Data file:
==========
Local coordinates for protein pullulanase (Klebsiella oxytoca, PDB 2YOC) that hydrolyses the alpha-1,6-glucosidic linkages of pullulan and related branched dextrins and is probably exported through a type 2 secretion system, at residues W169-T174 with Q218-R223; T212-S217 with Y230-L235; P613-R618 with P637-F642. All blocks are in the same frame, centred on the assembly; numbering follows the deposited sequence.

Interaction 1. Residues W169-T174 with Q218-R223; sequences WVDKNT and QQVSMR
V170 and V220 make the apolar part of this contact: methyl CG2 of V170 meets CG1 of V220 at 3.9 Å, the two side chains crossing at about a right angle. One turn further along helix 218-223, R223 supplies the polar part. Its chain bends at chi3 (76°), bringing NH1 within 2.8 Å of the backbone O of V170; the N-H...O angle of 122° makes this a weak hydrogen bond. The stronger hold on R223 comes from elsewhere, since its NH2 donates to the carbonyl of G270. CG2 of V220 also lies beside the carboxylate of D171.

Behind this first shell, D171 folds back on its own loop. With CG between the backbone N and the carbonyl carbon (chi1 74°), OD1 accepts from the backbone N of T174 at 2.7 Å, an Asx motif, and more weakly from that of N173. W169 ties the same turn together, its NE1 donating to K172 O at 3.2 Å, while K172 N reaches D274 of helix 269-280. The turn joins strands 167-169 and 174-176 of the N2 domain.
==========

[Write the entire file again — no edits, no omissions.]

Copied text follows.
Local coordinates for protein pullulanase (Klebsiella oxytoca, PDB 2YOC) that hydrolyses the alpha-1,6-glucosidic linkages of pullulan and related branched dextrins and is probably exported through a type 2 secretion system, at residues W169-T174 with Q218-R223; T212-S217 with Y230-L235; P613-R618 with P637-F642. All blocks are in the same frame, centred on the assembly; numbering follows the deposited sequence.

Interaction 1. Residues W169-T174 with Q218-R223; sequences WVDKNT and QQVSMR
V170 and V220 make the apolar part of this contact: methyl CG2 of V170 meets CG1 of V220 at 3.9 Å, the two side chains crossing at about a right angle. One turn further along helix 218-223, R223 supplies the polar part. Its chain bends at chi3 (76°), bringing NH1 within 2.8 Å of the backbone O of V170; the N-H...O angle of 122° makes this a weak hydrogen bond. The stronger hold on R223 comes from elsewhere, since its NH2 donates to the carbonyl of G270. CG2 of V220 also lies beside the carboxylate of D171.

Behind this first shell, D171 folds back on its own loop. With CG between the backbone N and the carbonyl carbon (chi1 74°), OD1 accepts from the backbone N of T174 at 2.7 Å, an Asx motif, and more weakly from that of N173. W169 ties the same turn together, its NE1 donating to K172 O at 3.2 Å, while K172 N reaches D274 of helix 269-280. The turn joins strands 167-169 and 174-176 of the N2 domain.